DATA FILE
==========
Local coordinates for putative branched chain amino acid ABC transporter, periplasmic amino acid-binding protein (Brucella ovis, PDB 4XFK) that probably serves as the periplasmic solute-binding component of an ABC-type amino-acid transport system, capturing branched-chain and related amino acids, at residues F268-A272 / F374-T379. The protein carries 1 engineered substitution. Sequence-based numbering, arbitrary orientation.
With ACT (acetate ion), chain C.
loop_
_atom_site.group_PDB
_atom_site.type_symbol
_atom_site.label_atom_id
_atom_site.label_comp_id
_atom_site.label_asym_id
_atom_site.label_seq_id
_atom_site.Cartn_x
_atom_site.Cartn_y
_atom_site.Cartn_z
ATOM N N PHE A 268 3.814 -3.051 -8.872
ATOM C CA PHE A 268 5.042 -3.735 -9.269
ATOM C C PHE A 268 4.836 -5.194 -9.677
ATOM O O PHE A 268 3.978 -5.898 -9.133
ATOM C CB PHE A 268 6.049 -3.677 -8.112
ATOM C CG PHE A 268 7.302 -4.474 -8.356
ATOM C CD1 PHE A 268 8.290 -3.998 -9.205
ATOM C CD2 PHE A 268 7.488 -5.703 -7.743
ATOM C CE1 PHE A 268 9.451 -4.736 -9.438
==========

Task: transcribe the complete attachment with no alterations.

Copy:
Local coordinates for putative branched chain amino acid ABC transporter, periplasmic amino acid-binding protein (Brucella ovis, PDB 4XFK) that probably serves as the periplasmic solute-binding component of an ABC-type amino-acid transport system, capturing branched-chain and related amino acids, at residues F268-A272 / F374-T379. The protein carries 1 engineered substitution. Sequence-based numbering, arbitrary orientation.
With ACT (acetate ion), chain C.
loop_
_atom_site.group_PDB
_atom_site.type_symbol
_atom_site.label_atom_id
_atom_site.label_comp_id
_atom_site.label_asym_id
_atom_site.label_seq_id
_atom_site.Cartn_x
_atom_site.Cartn_y
_atom_site.Cartn_z
ATOM N N PHE A 268 3.814 -3.051 -8.872
ATOM C CA PHE A 268 5.042 -3.735 -9.269
ATOM C C PHE A 268 4.836 -5.194 -9.677
ATOM O O PHE A 268 3.978 -5.898 -9.133
ATOM C CB PHE A 268 6.049 -3.677 -8.112
ATOM C CG PHE A 268 7.302 -4.474 -8.356
ATOM C CD1 PHE A 268 8.290 -3.998 -9.205
ATOM C CD2 PHE A 268 7.488 -5.703 -7.743
ATOM C CE1 PHE A 268 9.451 -4.736 -9.438